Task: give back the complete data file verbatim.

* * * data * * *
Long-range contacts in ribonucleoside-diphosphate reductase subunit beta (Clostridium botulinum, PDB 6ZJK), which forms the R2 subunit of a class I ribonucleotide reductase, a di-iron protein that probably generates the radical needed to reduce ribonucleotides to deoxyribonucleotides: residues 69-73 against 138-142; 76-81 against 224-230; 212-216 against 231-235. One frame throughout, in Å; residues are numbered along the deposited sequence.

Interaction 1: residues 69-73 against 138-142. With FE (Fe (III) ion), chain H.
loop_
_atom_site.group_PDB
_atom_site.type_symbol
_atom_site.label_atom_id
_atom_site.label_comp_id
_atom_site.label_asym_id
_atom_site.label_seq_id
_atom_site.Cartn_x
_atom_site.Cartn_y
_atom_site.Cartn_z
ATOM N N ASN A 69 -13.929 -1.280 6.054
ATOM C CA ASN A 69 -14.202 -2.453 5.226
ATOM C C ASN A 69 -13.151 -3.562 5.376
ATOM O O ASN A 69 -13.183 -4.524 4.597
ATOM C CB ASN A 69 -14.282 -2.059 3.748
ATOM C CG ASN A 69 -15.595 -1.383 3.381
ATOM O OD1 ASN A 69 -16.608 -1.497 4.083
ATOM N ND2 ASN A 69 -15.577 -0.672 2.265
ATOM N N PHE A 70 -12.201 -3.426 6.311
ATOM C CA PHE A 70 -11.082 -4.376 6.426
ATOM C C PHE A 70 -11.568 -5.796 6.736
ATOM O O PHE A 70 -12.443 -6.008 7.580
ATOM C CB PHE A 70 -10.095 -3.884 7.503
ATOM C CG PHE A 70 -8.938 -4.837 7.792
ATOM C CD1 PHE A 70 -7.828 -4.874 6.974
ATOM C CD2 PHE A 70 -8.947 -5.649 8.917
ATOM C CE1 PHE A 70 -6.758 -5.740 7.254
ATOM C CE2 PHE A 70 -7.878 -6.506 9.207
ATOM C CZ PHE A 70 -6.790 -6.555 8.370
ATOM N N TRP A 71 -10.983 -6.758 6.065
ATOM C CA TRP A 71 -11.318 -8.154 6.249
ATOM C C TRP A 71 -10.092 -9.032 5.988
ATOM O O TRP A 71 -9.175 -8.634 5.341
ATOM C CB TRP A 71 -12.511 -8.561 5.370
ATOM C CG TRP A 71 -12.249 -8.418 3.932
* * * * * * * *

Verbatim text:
Long-range contacts in ribonucleoside-diphosphate reductase subunit beta (Clostridium botulinum, PDB 6ZJK), which forms the R2 subunit of a class I ribonucleotide reductase, a di-iron protein that probably generates the radical needed to reduce ribonucleotides to deoxyribonucleotides: residues 69-73 against 138-142; 76-81 against 224-230; 212-216 against 231-235. One frame throughout, in Å; residues are numbered along the deposited sequence.

Interaction 1: residues 69-73 against 138-142. With FE (Fe (III) ion), chain H.
loop_
_atom_site.group_PDB
_atom_site.type_symbol
_atom_site.label_atom_id
_atom_site.label_comp_id
_atom_site.label_asym_id
_atom_site.label_seq_id
_atom_site.Cartn_x
_atom_site.Cartn_y
_atom_site.Cartn_z
ATOM N N ASN A 69 -13.929 -1.280 6.054
ATOM C CA ASN A 69 -14.202 -2.453 5.226
ATOM C C ASN A 69 -13.151 -3.562 5.376
ATOM O O ASN A 69 -13.183 -4.524 4.597
ATOM C CB ASN A 69 -14.282 -2.059 3.748
ATOM C CG ASN A 69 -15.595 -1.383 3.381
ATOM O OD1 ASN A 69 -16.608 -1.497 4.083
ATOM N ND2 ASN A 69 -15.577 -0.672 2.265
ATOM N N PHE A 70 -12.201 -3.426 6.311
ATOM C CA PHE A 70 -11.082 -4.376 6.426
ATOM C C PHE A 70 -11.568 -5.796 6.736
ATOM O O PHE A 70 -12.443 -6.008 7.580
ATOM C CB PHE A 70 -10.095 -3.884 7.503
ATOM C CG PHE A 70 -8.938 -4.837 7.792
ATOM C CD1 PHE A 70 -7.828 -4.874 6.974
ATOM C CD2 PHE A 70 -8.947 -5.649 8.917
ATOM C CE1 PHE A 70 -6.758 -5.740 7.254
ATOM C CE2 PHE A 70 -7.878 -6.506 9.207
ATOM C CZ PHE A 70 -6.790 -6.555 8.370
ATOM N N TRP A 71 -10.983 -6.758 6.065
ATOM C CA TRP A 71 -11.318 -8.154 6.249
ATOM C C TRP A 71 -10.092 -9.032 5.988
ATOM O O TRP A 71 -9.175 -8.634 5.341
ATOM C CB TRP A 71 -12.511 -8.561 5.370
ATOM C CG TRP A 71 -12.249 -8.418 3.932